WHO says you can't play good football on an ice-bound pitch?
At Bayview, on a sanded surface, as hard as iron, we were treated to a fast, tingling encounter, thrilling in its every minute.
No teetering about for these fellows. Instead they played excellent football.
Sure both sides took risks. There were times when Bayview echoed to 12,000 gasps. But the result more than justified their efforts - and how they were enjoyed by all.
Clad in rubber-soled boots as against East Fife's ordinary studs, Aberdeen had the simpler task of adaption. They revelled in the advantage. They turned quicker, and were off their mark in jet-like fashion.
The speed of Jimmy Delaney was a revelation. Repeatedly he rounded Sammy Stewart, then flashed ahead, surefooted and fleet as a deer. But for the rock-steady defence of pivot Finlay and 'keeper Easson his crosses would have led to defeat for the Fifers.
In the centre, George Hamilton's touches to the right and left were a delight. But home wing-halves Philp and McLennan were right in top form, and gave Dons' inside men, Baird and Yorston, the leanest of afternoons.
Had the Pittodrie side but known, they had a bigger advantago than ever after the turn. Easson played the entire second half almost literally one-handed.
He badly staved his right wrist in the first half diving to save a Hather shot. With his arm tightly bound up at the interval he came out to play a heroic second half.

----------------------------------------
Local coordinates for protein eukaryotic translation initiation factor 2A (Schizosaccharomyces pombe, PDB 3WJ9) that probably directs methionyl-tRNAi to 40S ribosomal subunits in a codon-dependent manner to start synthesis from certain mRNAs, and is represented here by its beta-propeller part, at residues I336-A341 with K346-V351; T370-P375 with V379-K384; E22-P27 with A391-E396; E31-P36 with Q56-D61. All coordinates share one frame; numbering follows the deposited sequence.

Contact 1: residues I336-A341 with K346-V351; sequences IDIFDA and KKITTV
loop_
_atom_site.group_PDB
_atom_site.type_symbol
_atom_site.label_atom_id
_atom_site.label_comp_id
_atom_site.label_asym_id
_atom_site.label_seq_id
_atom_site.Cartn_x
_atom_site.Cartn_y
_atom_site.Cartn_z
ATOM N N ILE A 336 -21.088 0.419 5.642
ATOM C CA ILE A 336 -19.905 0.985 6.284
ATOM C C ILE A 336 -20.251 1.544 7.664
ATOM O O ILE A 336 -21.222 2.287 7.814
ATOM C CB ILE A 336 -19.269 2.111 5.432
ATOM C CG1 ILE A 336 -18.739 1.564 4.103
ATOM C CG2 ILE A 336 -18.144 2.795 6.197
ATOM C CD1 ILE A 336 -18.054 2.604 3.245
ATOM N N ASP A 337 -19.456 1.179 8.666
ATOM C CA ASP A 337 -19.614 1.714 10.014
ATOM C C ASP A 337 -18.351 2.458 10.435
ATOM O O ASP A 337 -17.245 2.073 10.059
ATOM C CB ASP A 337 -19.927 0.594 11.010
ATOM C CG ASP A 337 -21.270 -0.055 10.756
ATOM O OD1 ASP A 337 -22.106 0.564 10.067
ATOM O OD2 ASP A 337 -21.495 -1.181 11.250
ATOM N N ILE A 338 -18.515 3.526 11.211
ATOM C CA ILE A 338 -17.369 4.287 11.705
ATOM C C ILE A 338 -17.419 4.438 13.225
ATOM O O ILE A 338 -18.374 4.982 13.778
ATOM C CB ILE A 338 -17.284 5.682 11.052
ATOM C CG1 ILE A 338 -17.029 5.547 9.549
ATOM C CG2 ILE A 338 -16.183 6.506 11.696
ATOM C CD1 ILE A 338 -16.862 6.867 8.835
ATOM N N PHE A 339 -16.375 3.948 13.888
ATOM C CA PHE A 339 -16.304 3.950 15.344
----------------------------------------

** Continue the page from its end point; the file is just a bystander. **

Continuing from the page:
Yet, the fact was not one Aberdeen shot came to his vulnerable right post in this period.
At the other end Morris and his adjutants found Martin, Shaw, Young and Co. equally difficult to overcome. First-time clearances all the time were clearly the forte of this rearguard.
Davie Duncan and Bobby Black, ever eager to engineer an opening for their middlemen, proved themselves slick raiders. They created most of the difficulty in Martin's area, but the 'keeper was equal to all calls.
Nearest to a score came when a George Hamilton header found the bar second half. But two apparently solid perlalty claims were turned down late on. First Alec Young appeared to handle, and five minutes later Yorston was somewhat roughly up-ended.
On a day which could have provided for anything below par, outstanding were 0 Easson, Proudfoot, Finlay, McLennan for the Fifers, and Martin, Shaw, Young, Harris and Delaney for the Dons.
Source: Sunday Post, 31st December 1950